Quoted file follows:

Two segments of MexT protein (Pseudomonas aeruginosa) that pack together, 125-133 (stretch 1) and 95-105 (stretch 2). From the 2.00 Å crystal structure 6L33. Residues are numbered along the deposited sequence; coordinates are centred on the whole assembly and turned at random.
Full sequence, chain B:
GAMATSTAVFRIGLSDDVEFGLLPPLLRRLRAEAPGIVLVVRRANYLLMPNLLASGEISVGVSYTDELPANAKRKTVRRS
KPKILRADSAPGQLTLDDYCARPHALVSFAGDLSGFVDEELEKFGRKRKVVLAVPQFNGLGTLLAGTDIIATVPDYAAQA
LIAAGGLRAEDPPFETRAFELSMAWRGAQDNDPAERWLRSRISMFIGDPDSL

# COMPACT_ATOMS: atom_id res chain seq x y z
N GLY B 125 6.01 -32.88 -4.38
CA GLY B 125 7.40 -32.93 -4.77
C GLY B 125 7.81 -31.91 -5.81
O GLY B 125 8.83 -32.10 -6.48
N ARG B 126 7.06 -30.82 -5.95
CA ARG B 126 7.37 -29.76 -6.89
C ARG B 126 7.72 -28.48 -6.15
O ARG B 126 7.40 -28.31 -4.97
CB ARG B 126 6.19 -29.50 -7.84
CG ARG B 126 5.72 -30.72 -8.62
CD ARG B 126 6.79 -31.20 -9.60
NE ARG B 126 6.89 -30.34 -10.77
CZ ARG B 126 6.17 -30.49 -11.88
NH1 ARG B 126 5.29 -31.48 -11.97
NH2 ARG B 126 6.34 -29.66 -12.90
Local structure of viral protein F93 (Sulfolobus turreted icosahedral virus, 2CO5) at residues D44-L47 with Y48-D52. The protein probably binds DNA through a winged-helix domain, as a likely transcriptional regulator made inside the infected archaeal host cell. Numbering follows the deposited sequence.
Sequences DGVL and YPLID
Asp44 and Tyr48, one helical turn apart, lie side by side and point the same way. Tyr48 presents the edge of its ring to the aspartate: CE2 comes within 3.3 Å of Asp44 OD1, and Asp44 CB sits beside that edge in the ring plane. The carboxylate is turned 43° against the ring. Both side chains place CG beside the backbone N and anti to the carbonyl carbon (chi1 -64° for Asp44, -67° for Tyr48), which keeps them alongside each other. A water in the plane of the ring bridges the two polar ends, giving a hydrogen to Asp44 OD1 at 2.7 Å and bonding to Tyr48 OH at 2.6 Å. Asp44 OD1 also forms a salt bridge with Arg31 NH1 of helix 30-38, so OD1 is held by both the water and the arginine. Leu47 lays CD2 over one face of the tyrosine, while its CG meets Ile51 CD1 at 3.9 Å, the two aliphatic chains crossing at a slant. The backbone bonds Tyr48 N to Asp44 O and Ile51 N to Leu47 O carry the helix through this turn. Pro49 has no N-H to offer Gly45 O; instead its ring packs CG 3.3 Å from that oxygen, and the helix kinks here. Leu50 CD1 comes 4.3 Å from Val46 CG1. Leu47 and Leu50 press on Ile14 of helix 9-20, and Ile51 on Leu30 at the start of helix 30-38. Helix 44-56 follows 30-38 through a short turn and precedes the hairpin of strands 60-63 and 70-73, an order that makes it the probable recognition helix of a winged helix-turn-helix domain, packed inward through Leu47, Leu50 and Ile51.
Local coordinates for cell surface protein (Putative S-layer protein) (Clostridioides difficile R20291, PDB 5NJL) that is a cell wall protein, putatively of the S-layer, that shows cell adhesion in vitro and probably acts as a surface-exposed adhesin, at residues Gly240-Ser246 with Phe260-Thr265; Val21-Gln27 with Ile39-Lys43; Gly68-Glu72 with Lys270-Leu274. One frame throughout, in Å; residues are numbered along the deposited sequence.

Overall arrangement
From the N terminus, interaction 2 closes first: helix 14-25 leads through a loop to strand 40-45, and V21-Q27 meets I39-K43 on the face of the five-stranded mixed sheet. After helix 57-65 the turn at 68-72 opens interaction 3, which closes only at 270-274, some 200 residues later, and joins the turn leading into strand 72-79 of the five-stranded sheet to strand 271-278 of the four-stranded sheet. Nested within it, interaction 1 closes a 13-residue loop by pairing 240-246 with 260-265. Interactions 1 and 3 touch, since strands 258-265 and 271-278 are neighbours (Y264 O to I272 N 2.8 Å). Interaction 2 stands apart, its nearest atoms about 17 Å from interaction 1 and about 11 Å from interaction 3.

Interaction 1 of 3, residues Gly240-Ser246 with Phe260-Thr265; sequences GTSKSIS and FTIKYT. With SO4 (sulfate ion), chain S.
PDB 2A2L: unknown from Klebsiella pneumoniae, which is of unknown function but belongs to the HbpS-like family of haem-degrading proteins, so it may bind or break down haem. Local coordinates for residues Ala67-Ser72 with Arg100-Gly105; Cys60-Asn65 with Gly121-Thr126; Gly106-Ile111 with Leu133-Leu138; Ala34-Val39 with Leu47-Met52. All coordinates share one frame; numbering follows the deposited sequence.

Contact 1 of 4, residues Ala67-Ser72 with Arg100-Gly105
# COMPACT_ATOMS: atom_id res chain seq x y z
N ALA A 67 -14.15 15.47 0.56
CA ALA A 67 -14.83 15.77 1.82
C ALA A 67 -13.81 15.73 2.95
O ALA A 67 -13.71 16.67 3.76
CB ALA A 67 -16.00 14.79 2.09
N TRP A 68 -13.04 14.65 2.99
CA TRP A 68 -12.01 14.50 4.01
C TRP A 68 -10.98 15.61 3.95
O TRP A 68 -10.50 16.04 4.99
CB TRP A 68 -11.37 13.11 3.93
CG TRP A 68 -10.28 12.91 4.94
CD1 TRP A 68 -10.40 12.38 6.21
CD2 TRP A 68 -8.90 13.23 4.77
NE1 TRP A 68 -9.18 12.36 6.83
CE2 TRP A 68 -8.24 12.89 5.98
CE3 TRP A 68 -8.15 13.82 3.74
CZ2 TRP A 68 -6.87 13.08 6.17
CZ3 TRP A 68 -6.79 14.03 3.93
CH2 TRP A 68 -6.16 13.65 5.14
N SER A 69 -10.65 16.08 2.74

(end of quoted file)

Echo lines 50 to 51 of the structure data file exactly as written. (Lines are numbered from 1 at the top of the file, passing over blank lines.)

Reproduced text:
CH2 TRP A 68 -6.16 13.65 5.14
N SER A 69 -10.65 16.08 2.74